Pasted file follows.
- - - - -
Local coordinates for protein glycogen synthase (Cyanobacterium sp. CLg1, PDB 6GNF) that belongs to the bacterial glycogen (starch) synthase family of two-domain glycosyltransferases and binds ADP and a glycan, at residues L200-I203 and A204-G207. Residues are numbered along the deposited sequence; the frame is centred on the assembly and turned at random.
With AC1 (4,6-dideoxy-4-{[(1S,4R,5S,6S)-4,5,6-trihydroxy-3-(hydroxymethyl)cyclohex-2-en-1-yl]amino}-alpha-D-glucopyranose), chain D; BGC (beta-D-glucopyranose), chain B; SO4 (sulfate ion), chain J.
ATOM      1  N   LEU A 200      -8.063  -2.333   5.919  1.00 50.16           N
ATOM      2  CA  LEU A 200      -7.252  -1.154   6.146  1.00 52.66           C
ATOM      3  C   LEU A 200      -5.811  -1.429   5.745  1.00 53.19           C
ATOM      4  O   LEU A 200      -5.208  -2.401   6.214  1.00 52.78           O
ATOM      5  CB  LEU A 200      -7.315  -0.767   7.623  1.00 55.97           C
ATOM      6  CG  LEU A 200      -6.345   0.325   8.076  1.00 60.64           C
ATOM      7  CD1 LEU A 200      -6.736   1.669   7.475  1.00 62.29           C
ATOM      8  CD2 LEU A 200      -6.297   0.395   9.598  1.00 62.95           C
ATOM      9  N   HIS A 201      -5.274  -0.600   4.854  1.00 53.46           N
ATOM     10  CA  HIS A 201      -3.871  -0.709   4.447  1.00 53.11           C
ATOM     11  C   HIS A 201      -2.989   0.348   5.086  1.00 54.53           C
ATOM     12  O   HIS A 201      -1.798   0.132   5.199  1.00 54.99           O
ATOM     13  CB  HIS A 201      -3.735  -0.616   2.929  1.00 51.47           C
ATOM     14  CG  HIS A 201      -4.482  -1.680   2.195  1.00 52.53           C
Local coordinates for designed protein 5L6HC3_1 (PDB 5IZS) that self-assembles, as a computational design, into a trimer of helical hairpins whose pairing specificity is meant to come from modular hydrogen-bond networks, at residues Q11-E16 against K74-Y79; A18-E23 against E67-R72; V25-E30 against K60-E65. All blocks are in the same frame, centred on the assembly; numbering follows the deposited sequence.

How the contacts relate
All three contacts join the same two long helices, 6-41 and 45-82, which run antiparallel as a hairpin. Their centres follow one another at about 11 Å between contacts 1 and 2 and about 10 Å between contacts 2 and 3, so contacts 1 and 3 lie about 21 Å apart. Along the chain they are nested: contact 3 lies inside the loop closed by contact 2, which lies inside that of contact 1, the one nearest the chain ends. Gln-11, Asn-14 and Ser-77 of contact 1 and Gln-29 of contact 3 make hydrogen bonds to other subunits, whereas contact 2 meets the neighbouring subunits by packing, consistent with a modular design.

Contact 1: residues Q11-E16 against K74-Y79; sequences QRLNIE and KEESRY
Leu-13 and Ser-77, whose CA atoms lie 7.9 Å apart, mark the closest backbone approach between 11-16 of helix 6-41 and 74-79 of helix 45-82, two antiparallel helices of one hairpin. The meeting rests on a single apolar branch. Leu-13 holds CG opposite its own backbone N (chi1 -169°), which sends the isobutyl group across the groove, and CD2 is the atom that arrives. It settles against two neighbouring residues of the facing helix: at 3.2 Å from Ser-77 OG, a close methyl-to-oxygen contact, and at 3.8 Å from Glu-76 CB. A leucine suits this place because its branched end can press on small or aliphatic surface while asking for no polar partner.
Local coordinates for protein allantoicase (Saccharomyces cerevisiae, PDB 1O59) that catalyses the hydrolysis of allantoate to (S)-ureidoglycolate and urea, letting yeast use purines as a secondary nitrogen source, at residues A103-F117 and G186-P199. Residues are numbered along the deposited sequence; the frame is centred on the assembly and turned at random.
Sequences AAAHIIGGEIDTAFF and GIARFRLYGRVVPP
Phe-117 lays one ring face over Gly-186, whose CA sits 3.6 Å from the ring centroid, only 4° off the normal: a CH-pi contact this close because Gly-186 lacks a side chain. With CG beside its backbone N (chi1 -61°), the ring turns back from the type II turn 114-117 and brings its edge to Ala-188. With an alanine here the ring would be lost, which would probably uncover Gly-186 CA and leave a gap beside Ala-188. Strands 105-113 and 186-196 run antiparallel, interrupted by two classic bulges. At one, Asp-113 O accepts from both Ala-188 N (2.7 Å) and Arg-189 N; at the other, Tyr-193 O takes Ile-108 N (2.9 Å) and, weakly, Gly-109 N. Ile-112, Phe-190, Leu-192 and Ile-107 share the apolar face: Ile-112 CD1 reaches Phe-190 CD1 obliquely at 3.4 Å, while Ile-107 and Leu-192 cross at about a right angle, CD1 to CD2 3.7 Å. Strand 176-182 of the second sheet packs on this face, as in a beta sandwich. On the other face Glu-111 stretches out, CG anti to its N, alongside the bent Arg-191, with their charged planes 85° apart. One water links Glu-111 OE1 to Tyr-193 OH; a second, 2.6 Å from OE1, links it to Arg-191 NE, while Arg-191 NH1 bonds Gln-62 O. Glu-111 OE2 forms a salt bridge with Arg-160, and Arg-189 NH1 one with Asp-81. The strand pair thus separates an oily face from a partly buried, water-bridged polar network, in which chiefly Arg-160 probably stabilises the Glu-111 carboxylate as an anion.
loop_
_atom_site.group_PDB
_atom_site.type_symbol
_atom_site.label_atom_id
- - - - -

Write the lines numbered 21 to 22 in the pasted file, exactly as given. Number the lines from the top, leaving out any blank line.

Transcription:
Leu-13 and Ser-77, whose CA atoms lie 7.9 Å apart, mark the closest backbone approach between 11-16 of helix 6-41 and 74-79 of helix 45-82, two antiparallel helices of one hairpin. The meeting rests on a single apolar branch. Leu-13 holds CG opposite its own backbone N (chi1 -169°), which sends the isobutyl group across the groove, and CD2 is the atom that arrives. It settles against two neighbouring residues of the facing helix: at 3.2 Å from Ser-77 OG, a close methyl-to-oxygen contact, and at 3.8 Å from Glu-76 CB. A leucine suits this place because its branched end can press on small or aliphatic surface while asking for no polar partner.
Local coordinates for protein allantoicase (Saccharomyces cerevisiae, PDB 1O59) that catalyses the hydrolysis of allantoate to (S)-ureidoglycolate and urea, letting yeast use purines as a secondary nitrogen source, at residues A103-F117 and G186-P199. Residues are numbered along the deposited sequence; the frame is centred on the assembly and turned at random.